FAN'S EYE VIEW No 195 Belgian football

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The Independent Online
We're accustomed to it all by now. After all, the question is always the same: "Why Belgian football?" Which is usually said in varying tones of stunned bewilderment, hostile contempt or amused tolerance.

Admitting to an active interest in any aspect of the Benelux countries is, of course, strictly uncool. The obvious reply to such a question is "Why the hell not?" Belgium is unassuming, accessible and underrated, and what's more tempting than this? Antwerp, Belgium's third city, is home to a bar which sells no less than 800 different beers, all of which are eminently acceptable to those fine folk at Camra.

Both of us stumbled upon the joys of Belgian footie during the early 80s in the heady days of Pfaff, Gerets and Ceulemans, an era where overgrown facial hair, dropped shoulders and socks rolled around the ankles were the familiar sight. The Belgian national side established itself, in our eyes, as embodying the best aspects of British and Continental football: an intriguing mixture of skill and physical prowess coupled with an endearing defensive ineptness - attributes that have been the hallmark of Les Diables Rouges ever since.

Performances of the highest calibre lurk long in the memory: who could forget those bleary-eyed long-nighters of Mexico '86, especially Belgium's monumental clash with the USSR in Leon, where Guy Thys's heroes triumphed 4-3 after extra time, despite Igor Belanov's sublime hat-trick.

Club football was a natural progression, introducing us to the likes of Club Bruges and Standard Liege. Then on to Anderlecht, who lost to Spurs in the 1983-84 Uefa Cup final despite being the holders, before we plummeted into the realms of obscurity where the deciphering of club names made frequent bed-time reading. Little did we know that we were developing early signs of Belgomania - an intimate knowledge of just why Waterschei and Winterslag combined and the exact biological breakdown of RWD Molenbeek, while attempting to explain why a mocked-by-many country the size of Belgium can boast such an inventive collection of club names in its footballing empire. Take a bow Erp Kwerps, Boom and Old Steamer Zeebrugge. Sad, but true.

Then, in 1988, there was KV Mechelen. A team that nobody outside of Belgium had heard of had gone and won themselves a major European trophy. We marvelled at the sight of Piet den Boer and the magical Israeli Eli Ohana, as Aad de Mos's valiant Cup-Winners' Cup-winning heroes defeated the mighty Ajax of Amsterdam at Strasbourg's Stade de la Meinau. And how could we ever forget the beard of the chairman, John Cordier?

Venturing on to Belgium's eclectic bunch of stadiums, such as De Bosuil, home to Royal Antwerp, the oldest club in Continental Europe with similarly aged facilities. Where else would you expect to find a large monolith containing 800 business seats rising behind a goal , emanating all the atmosphere of a concrete block? All the more bizarre when you consider several other parts of the ground are cordoned off. Charleroi's Mambour verges on the contemporary, with its pioneering use of neon advertising, while Mechelen's old-fashioned Achter de Kazerne continues to enchant us with its chocolate-box mixture of terracing and seats.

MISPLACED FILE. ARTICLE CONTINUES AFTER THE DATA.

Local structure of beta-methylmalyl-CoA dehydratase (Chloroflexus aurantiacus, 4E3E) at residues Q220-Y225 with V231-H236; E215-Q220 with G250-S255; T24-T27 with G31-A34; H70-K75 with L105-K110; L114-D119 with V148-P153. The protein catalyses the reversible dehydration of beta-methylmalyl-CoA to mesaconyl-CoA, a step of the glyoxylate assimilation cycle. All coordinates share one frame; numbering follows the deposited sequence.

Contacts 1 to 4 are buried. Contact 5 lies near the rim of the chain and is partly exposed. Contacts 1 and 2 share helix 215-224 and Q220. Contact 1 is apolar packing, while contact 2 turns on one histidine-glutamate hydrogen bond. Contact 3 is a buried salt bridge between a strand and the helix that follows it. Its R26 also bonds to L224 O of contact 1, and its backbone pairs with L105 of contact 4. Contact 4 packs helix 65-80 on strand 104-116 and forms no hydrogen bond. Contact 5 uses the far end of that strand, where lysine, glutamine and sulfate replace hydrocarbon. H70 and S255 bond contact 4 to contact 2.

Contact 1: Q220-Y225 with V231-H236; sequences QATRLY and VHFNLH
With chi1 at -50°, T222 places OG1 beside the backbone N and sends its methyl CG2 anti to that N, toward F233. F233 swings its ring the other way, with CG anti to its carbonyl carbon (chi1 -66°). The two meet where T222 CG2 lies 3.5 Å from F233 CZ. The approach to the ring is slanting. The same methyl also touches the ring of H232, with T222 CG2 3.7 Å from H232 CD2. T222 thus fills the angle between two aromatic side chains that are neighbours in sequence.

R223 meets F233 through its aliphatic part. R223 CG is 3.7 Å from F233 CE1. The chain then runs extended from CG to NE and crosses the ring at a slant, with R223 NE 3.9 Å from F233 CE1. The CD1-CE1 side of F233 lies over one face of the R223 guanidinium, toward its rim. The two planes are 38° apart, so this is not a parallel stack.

Then there are the delightful pre-match lunches at stadium-bordering restaurants of pink decor where well-to-do Belgians contemplate the proceedings over generous servings of oyster clams and accompanying shots of Duvel. The genial atmosphere is continued inside the ground where trayloads of Stella are often passed from front to back of overpopulated terraces throughout the duration of the match.

Belgian football has proven to be a hotbed of style indifference, with Cercle Bruge's yearly stroll down the catwalk providing annual embarrassment. Excessive experimentation with the colour green has often resulted in outlandish designs more reminiscent of army camouflage uniform. Unknowingly, AA Ghent's 85-86 jerseys even resembled Tesco carrier bags. But if we discard Mechelen's current offering that doubles as a test transmission card (like their performances), we can thank Royal Antwerp for resurrecting style consciousness with their recent Ajax-influenced classic.

If all else fails why not indulge yourself in an entirely acceptable blood sport: that of hating Anderlecht, who are the Manchester United of the Belgian end of the Low Countries. As Waregem and Cercle fans, we congratulate ourselves on the fact that our clubs are unlikely ever to be in a position to buy their way to success, unlike Les Mauves. Then again our clubs are unlikely to win anything in the foreseeable future.

But that won't stop us. Other fans may struggle to comprehend, but the lure of the world's finest chocolate is difficult to resist. And we haven't even mentioned the surreal underwear museum. Convinced? Then why not let a little piece of Belgium into your life. After all, everything is beautiful... in its own way.

l Diable Rouge - The Belgian football fanzine, PO Box 10141, London N14 6SY